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The Purple Clarion

The Purple Clarion

Super Test Tuesday expected to surge SAT scores

Infographic by Leah Haugen
Students were provided with information about being prepared prior to the test.

In the previous school years, juniors took the SAT in Davenport Gym. However, many students had complaints about the testing environment.

This year, juniors will take the SAT in classrooms, along with underclassmen taking the PSAT at the same time. With this change, all tests will also be taken digitally. 

Seniors are allowed the day off, because classrooms will be used as the SAT and PSAT testing areas.

College and career counselor Emma Lane has made plans to change the testing area so students are more comfortable taking the SAT. 

“We will do all the testing on April 2, and students will be split into groups,” Lane said. “They will be in different hallways in a classroom setting.”

With testing being in Davenport Gym, students had complaints of the testing environment being uncomfortable. The temperature and ambient noise were distracting to students. 

“My feedback from students is that many disliked testing in Davenport,” Lane said. “Especially students who take testing seriously, they don’t like testing in the gym (due to) everything from the lighting to the amplified noise,” 

To ensure that students are comfortable, Lane has developed a plan to allow students to test in a more familiar environment. 

“Juniors for the SAT, sophomores for PSAT-10 and freshmen for PSAT-9, will each be contained to a separate hallway,” Lane said. “It will follow closely to advisory assignments. Those students should be with their homeroom teacher. We hope it will provide students with familiarity. They’re with a teacher, who they know, and in a classroom setting. That (should) take away some of the nerve of taking an important test.”

With this focus on comfort, students are expected to have higher scores. 

“I think it will correlate to higher test scores,” Lane said. “That is a big reason why I wanted to do it this way,  because I think testing environments have a lot to do with how students do on a test.”

Students believe that this change will benefit them more compared to testing in Davenport.

“I’d say I’ll be more comfortable since we’re in classrooms everyday as opposed to us all being in Davenport,” Junior Kaitlyn Wiman said. 

There is, however, a worry of potential internet issues. There is natural worry of whether students will be prepared and the internet capacity will be supportive. 

“If students are not responsible with their Chromebooks, that can be a major issue, which not only affects us, but affects the student,” Lane said.

It is important for students to plan ahead and bring a charged Chromebook, to ensure that students will be able to participate on the day of testing. Proctors will have a limited number of extra Chromebooks on hand.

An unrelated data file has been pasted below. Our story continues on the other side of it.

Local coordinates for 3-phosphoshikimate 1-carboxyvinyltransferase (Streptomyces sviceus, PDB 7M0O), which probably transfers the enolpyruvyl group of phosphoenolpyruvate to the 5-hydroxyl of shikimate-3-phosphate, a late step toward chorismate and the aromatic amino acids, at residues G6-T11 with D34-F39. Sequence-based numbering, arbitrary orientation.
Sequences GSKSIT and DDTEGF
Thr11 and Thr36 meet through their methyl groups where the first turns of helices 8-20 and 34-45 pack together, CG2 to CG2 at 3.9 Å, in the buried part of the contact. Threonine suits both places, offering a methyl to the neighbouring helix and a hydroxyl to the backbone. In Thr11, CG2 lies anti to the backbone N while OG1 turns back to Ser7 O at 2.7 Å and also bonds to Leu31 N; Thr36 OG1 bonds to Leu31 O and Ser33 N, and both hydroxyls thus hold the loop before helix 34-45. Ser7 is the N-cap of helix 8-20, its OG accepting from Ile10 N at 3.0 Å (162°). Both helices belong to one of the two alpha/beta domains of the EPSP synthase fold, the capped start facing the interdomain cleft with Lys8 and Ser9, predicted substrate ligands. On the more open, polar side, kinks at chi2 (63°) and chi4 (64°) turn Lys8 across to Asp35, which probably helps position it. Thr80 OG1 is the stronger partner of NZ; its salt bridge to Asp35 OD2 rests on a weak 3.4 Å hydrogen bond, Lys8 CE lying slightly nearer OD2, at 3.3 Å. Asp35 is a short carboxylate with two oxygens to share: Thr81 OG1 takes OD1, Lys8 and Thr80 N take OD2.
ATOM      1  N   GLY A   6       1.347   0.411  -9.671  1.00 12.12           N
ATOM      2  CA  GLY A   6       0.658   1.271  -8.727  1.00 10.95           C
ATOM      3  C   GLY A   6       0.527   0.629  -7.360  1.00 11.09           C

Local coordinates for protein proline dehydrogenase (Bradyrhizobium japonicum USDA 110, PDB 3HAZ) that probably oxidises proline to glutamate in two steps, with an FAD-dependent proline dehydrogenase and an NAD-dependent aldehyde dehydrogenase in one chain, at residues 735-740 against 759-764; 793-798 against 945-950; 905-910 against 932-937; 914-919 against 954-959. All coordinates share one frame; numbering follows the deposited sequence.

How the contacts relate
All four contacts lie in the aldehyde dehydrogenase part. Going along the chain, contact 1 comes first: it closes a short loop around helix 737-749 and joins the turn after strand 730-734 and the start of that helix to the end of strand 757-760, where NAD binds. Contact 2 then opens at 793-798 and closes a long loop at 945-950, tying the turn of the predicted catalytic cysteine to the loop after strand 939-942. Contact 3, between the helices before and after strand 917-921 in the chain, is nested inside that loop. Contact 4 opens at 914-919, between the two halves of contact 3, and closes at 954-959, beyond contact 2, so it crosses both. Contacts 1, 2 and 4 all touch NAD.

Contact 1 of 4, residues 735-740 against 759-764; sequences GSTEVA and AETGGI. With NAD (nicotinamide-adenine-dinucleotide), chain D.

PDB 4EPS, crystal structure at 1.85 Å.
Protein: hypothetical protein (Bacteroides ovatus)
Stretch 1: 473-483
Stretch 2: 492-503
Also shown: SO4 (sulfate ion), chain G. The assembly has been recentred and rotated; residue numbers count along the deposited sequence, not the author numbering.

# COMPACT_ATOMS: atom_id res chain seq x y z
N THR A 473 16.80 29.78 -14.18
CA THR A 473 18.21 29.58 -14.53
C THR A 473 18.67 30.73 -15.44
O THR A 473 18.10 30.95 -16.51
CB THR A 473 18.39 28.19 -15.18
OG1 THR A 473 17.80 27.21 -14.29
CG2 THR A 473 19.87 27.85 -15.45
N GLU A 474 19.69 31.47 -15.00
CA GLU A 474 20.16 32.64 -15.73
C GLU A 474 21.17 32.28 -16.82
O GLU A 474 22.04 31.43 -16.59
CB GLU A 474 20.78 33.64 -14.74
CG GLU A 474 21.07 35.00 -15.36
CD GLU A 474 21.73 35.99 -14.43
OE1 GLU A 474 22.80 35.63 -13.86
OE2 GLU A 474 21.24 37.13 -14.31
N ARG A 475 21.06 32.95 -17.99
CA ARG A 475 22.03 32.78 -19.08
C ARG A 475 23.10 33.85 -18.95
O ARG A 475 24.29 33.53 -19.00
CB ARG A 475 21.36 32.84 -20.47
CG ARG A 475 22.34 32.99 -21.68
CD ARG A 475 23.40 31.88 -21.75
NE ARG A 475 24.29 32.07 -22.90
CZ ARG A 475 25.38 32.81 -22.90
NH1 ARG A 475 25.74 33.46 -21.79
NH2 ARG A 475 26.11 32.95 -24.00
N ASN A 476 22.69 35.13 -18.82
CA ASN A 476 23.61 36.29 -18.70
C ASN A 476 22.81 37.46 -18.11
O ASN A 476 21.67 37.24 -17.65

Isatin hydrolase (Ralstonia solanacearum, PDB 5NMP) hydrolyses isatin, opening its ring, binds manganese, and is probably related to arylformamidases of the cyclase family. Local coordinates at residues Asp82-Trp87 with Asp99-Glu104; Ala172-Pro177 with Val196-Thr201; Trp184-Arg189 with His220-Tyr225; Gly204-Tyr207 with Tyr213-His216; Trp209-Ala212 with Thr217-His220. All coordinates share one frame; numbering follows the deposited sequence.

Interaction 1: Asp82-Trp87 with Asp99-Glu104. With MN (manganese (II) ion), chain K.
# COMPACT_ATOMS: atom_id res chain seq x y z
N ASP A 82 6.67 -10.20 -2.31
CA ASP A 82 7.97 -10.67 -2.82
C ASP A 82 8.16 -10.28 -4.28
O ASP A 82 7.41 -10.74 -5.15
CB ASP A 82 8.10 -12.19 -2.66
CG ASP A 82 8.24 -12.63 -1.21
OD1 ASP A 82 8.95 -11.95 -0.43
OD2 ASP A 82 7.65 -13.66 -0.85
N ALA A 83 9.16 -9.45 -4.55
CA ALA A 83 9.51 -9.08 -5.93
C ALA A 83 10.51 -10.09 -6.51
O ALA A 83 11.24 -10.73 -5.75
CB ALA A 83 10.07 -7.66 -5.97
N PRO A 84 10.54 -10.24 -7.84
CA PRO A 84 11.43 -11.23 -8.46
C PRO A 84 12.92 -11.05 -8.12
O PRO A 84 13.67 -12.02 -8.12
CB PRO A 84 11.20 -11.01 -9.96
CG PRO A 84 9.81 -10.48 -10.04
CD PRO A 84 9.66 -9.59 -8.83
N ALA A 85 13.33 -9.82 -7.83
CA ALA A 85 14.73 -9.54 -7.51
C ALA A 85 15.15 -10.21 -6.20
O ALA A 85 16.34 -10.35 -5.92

“The digital format is definitely going to throw things at us that we’re trying to anticipate,” Lane said.

There is little worry about whether students will be confused about the program. 

“Students are very familiar with computers, internet, and digital formats, so I think this format will be very comfortable for students,” Lane said. 

A calculator will also be provided on the application itself to guarantee that proctors start the testing on time. 

“[The test] is supposed to progress with you, so as you’re answering questions and you get them right, the degree of difficulty changes,” Lane said. “I hope it does a better job of assessing a student’s capabilities and where they are in their educational progress.”

With this digital process, students should be expected to receive scores much sooner than the paper-pencil version. 

“I think it’ll be a lot quicker having the digital process,” Lane said. “I foresee us to have scores very quickly. We’re not waiting for USPS to come pick up boxes (or) run reports. I think digitally, when you hit submit, those scores go.”

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About the Contributor
Leah Haugen
Leah Haugen, Staff Writer
Leah Haugen is a senior at Harrisburg High School. This is her first year as a staff member of the Purple Clarion. She participates in Art Club, History Club, and Key Club.  Leah has an interest in psychology and the medical field. In her free time, she watches medical documentaries and regularly researches psychological concepts. After graduation, she plans to attend SIU to obtain a degree in psychiatry. “Student journalism allows others to be up to date on news in their local community and the world around them through the help of their school’s newspaper team.”

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